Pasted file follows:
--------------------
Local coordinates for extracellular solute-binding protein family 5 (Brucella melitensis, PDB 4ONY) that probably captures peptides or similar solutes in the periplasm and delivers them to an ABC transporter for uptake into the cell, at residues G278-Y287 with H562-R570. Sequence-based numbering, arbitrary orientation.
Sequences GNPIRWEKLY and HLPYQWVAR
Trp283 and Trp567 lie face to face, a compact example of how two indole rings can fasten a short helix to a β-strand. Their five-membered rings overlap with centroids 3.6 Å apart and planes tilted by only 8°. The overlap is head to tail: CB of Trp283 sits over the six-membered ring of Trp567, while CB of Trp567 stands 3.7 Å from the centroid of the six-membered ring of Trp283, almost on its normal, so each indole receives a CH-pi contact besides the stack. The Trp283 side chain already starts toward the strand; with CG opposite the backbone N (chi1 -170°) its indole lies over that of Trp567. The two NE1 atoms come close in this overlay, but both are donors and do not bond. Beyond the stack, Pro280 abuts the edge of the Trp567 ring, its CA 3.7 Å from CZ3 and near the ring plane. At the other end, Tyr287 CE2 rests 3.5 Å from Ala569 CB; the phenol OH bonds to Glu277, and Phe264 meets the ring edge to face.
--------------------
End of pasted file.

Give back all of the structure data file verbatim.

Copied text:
Local coordinates for extracellular solute-binding protein family 5 (Brucella melitensis, PDB 4ONY) that probably captures peptides or similar solutes in the periplasm and delivers them to an ABC transporter for uptake into the cell, at residues G278-Y287 with H562-R570. Sequence-based numbering, arbitrary orientation.
Sequences GNPIRWEKLY and HLPYQWVAR
Trp283 and Trp567 lie face to face, a compact example of how two indole rings can fasten a short helix to a β-strand. Their five-membered rings overlap with centroids 3.6 Å apart and planes tilted by only 8°. The overlap is head to tail: CB of Trp283 sits over the six-membered ring of Trp567, while CB of Trp567 stands 3.7 Å from the centroid of the six-membered ring of Trp283, almost on its normal, so each indole receives a CH-pi contact besides the stack. The Trp283 side chain already starts toward the strand; with CG opposite the backbone N (chi1 -170°) its indole lies over that of Trp567. The two NE1 atoms come close in this overlay, but both are donors and do not bond. Beyond the stack, Pro280 abuts the edge of the Trp567 ring, its CA 3.7 Å from CZ3 and near the ring plane. At the other end, Tyr287 CE2 rests 3.5 Å from Ala569 CB; the phenol OH bonds to Glu277, and Phe264 meets the ring edge to face.